How to Save a Life by Sara Zarr
My rating: 4 of 5 stars
Goodreads: Jill MacSweeney just wants everything to go back to normal. But ever since her dad died, she's been isolating herself from her boyfriend, her best friends--everyone who wants to support her. You can't lose one family member and simply replace him with a new one, and when her mom decides to adopt a baby, that's exactly what it feels like she's trying to do. And that's decidedly not normal. With her world crumbling around her, can Jill come to embrace a new member of the family?
Mandy Kalinowski knows what it's like to grow up unwanted--to be raised by a mother who never intended to have a child. So when Mandy becomes pregnant, she knows she wants a better life for her baby. But can giving up a child be as easy as it seems? And will she ever be able to find someone to care for her, too?
Critically acclaimed author and National Book Award finalist Sara Zarr delivers a heart-wrenching story, told from dual perspectives, about what it means to be a family and the many roads we can take to become one.
My take: This was a surprisingly satisfying read. Zarr contrasts Mandy who, in my mind, is a Harry Potter Luna only with big hair and an enormous pregnant belly, and Jill, a girl grieving over the death of her father within the last year but burying it and lashing out at everyone she loves.
Every character in the book was one the reader could love and relate. I mean the ones in the Denver area, including Mandy, a street smart yet optimistic and sweet survivor. Mandy who has only broken promises and a crappy mother who openly admitted she was a mistake, decides to place her baby for adoption with Robin, Jill's mother. Robin is a do-it-all kind of a woman who faces her grief by filling it with more people to love. Maybe some codependency issues but overall, her life and her heart has room for growth and continuation of what she's already been doing.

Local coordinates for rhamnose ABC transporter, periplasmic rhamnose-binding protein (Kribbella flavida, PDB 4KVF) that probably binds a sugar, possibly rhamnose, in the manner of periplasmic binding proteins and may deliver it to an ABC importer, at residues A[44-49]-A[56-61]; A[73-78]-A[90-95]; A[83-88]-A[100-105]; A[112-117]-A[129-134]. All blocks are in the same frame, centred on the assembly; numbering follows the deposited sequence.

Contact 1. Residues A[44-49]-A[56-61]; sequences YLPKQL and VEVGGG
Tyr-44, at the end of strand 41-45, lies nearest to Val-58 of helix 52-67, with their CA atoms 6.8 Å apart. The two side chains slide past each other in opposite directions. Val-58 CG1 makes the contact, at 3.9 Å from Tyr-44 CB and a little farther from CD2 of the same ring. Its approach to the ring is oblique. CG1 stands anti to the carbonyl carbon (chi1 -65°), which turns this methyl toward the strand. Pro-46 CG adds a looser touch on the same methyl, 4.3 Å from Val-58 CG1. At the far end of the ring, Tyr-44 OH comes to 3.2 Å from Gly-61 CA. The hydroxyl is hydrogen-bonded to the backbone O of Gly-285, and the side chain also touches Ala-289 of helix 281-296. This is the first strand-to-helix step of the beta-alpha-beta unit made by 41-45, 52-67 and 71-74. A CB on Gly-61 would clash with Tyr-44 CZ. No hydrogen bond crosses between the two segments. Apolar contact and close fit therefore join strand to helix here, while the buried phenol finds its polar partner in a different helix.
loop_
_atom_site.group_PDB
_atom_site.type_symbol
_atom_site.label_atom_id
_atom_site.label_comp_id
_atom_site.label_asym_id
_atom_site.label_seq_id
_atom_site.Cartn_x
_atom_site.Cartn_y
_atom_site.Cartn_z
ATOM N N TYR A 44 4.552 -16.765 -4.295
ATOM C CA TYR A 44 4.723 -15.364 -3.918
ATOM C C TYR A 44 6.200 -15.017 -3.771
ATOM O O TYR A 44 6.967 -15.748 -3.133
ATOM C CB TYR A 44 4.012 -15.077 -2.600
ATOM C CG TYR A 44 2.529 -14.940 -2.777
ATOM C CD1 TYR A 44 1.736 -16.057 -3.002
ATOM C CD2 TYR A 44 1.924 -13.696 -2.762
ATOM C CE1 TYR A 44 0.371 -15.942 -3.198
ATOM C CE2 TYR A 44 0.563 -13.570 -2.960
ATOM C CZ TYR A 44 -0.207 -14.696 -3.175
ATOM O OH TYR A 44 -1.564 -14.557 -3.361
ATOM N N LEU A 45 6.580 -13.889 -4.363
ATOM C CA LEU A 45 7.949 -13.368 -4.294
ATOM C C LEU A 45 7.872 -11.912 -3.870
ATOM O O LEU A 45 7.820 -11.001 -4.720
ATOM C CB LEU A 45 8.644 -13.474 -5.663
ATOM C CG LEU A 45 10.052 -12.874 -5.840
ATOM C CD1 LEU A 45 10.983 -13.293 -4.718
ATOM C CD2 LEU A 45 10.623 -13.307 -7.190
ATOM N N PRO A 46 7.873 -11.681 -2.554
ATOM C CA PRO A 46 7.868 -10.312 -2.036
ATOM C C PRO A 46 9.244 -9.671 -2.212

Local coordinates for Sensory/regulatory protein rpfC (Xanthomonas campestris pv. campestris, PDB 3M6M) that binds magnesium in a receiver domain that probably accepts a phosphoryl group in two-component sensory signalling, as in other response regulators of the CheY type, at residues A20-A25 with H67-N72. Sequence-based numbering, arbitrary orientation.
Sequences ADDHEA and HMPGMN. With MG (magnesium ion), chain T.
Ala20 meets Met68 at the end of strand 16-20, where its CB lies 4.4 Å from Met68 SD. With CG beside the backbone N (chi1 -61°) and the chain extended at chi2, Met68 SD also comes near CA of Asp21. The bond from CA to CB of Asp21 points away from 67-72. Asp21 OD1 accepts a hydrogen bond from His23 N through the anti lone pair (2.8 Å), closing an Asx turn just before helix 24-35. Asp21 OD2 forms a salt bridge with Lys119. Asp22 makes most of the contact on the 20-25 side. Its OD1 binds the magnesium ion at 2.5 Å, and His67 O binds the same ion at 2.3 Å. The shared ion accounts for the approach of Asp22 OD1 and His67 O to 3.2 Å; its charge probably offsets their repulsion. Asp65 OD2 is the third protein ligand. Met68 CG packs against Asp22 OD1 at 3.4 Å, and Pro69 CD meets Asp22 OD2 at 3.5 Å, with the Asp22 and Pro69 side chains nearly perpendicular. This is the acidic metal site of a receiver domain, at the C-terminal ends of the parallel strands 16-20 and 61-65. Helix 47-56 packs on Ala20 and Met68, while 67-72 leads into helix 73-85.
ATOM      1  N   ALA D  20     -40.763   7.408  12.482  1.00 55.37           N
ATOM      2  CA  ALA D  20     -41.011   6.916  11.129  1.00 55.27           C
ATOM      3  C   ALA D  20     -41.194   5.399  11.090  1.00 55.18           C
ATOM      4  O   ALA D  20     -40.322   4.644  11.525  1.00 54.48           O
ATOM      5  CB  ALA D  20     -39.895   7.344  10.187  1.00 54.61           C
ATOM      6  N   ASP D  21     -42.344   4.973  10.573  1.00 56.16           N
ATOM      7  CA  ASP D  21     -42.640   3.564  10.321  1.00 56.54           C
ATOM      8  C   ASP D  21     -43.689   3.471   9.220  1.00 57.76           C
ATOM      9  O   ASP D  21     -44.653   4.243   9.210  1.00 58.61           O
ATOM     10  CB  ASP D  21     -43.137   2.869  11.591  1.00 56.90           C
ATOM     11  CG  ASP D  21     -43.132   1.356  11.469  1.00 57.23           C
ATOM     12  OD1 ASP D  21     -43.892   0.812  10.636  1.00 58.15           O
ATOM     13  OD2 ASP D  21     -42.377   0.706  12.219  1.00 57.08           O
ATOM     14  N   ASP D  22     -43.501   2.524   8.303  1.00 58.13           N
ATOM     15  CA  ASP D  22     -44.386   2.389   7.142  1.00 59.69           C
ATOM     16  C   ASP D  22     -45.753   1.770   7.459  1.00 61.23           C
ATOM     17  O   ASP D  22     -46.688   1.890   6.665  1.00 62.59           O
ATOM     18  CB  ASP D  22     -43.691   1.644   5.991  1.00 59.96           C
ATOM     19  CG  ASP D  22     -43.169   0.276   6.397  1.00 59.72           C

Then we have Jill, the ungrateful teenage rebel who is really not so bad or misunderstood as she believes she is. Like Mandy, Jill lacks a father. Unlike Mandy, Jill had a father for 17 years who loved her like crazy. Like Mandy, Jill has a mother. Unlike Mandy, Jill has a mother who loves Jill like crazy.
Both girls are trying to navigate their new circumstances and define who they are and who they will become. The catalyst for this definition is the impending birth of Mandy's baby. Mandy wants a better life for her child. One filled with love. One not filled with a mother's latest flavor of the month. She also wants a choice in her life. She wants to leave the past behind and know who she is. Jill is seeking for the old Jill that she thinks was a good person. She wants to be a person that is not so sad or angry. She wants to figure out who Jill really is.
Excellent writing and contrast. Relatable characters.